Stocks in Asia were mixed in Tuesday afternoon trade amid concerns over the state of U.S.-China trade negotiations.
Japan’s Nikkei 225 shed 0.38% in afternoon trade, with shares of index heavyweight and robot maker Fanuc dropping more than 1%. The Topix index also declined 0.21%. In South Korea, the Kospi slipped 0.51%.
Mainland Chinese stocks were higher by the afternoon. The Shenzhen component advanced 1.29% while the Shanghai composite was 0.46% higher. The Shenzhen composite gained 1.281%. Hong Kong’s Hang Seng index also added 0.85%.
The S&P/ASX 200 in Australia advanced 0.25%. Minutes from the Reserve Bank of Australia’s (RBA) November meeting, where the central bank had kept the cash rate unchanged at 0.75%, were released earlier on Tuesday.
“The Board agreed that a case could be made to ease monetary policy at this meeting, but that the most appropriate approach would be to maintain the current stance of monetary policy and to make another full assessment once more evidence of the effects of the earlier monetary easing had become available,” the minutes said.
The RBA Board also “discussed the possibility that a further reduction in interest rates could have a different effect on confidence than in the past, when interest rates were at higher levels.” The Australian central bank has cut interest rates three times so far in 2019.
Overall, the MSCI Asia ex-Japan index traded 0.11% higher.
US-China trade worries
Investor reaction to overnight developments around U.S.-China trade talks will be watched. CNBC’s Eunice Yoon reported Monday, citing a government source, that Beijing is pessimistic about the trade deal. China is concerned after U.S. President Donald Trump said there would be no tariff rollback, Beijing had thought both parties had agreed in principle, Yoon reported.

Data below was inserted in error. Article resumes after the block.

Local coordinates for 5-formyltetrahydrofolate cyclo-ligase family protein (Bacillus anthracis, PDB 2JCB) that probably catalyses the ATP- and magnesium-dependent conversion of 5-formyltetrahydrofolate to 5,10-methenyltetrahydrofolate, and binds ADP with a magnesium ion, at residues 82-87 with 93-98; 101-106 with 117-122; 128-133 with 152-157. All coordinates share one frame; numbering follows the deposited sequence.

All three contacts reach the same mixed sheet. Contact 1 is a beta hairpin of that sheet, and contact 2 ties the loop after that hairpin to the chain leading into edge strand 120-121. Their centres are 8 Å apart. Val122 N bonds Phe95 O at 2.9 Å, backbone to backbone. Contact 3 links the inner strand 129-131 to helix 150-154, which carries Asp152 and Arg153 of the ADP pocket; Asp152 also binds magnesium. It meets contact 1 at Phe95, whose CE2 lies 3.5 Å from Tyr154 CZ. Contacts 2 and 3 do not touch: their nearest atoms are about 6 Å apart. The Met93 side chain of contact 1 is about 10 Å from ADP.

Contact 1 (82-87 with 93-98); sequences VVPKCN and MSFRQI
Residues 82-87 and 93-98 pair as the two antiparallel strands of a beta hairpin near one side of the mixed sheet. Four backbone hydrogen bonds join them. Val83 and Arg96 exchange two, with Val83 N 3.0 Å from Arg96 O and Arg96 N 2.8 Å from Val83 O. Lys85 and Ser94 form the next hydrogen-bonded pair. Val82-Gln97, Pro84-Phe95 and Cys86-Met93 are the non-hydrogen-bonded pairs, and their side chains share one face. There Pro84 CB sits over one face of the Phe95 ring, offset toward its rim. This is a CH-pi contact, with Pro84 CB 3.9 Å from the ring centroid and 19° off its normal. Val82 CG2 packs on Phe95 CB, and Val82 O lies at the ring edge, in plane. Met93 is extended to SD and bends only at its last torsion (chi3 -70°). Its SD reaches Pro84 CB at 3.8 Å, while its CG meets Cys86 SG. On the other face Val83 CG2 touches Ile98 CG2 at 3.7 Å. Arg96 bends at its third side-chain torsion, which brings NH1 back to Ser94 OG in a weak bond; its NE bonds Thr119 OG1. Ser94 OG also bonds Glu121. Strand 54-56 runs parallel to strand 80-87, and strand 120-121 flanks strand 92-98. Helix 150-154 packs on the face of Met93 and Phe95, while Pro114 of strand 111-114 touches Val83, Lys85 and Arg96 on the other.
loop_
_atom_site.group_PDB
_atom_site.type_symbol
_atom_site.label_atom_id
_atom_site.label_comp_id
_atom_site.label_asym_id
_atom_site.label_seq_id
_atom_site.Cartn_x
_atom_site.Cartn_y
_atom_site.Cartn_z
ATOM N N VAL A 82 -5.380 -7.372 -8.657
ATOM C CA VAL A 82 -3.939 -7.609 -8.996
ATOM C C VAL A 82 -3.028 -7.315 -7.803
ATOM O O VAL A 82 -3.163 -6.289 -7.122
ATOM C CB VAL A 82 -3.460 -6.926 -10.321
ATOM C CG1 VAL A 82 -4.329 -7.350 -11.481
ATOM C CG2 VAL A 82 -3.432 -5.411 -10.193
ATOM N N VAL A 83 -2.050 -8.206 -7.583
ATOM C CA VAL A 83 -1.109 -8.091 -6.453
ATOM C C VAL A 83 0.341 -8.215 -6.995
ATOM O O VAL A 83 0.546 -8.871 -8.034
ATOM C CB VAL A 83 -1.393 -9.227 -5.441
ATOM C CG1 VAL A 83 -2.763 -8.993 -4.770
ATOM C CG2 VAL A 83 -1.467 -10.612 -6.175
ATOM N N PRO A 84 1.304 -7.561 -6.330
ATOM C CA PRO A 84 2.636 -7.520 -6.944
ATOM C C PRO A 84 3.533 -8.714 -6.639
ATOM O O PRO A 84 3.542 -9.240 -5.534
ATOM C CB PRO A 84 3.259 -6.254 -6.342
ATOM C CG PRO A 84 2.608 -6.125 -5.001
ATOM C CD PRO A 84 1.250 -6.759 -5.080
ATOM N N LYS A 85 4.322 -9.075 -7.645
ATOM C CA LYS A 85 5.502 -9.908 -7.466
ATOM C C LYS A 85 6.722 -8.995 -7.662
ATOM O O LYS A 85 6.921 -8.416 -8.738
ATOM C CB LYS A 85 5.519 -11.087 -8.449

That came following a report over the weekend by Chinese state media that “constructive” trade talks had occurred at a high level between Beijing and Washington. The two economic powerhouses have been working toward reaching a “phase one” deal, expected to be signed soon, following a tariff war that has lasted for more than a year and dented investor sentiment.
“Our preference remains on putting more weight on comments coming directly from officials dealing with the trade negotiations and on this score there is nothing to contradict the view that the US and China are still working towards striking a deal,” Rodrigo Catril, senior foreign exchange strategist at National Australia Bank, wrote in a note.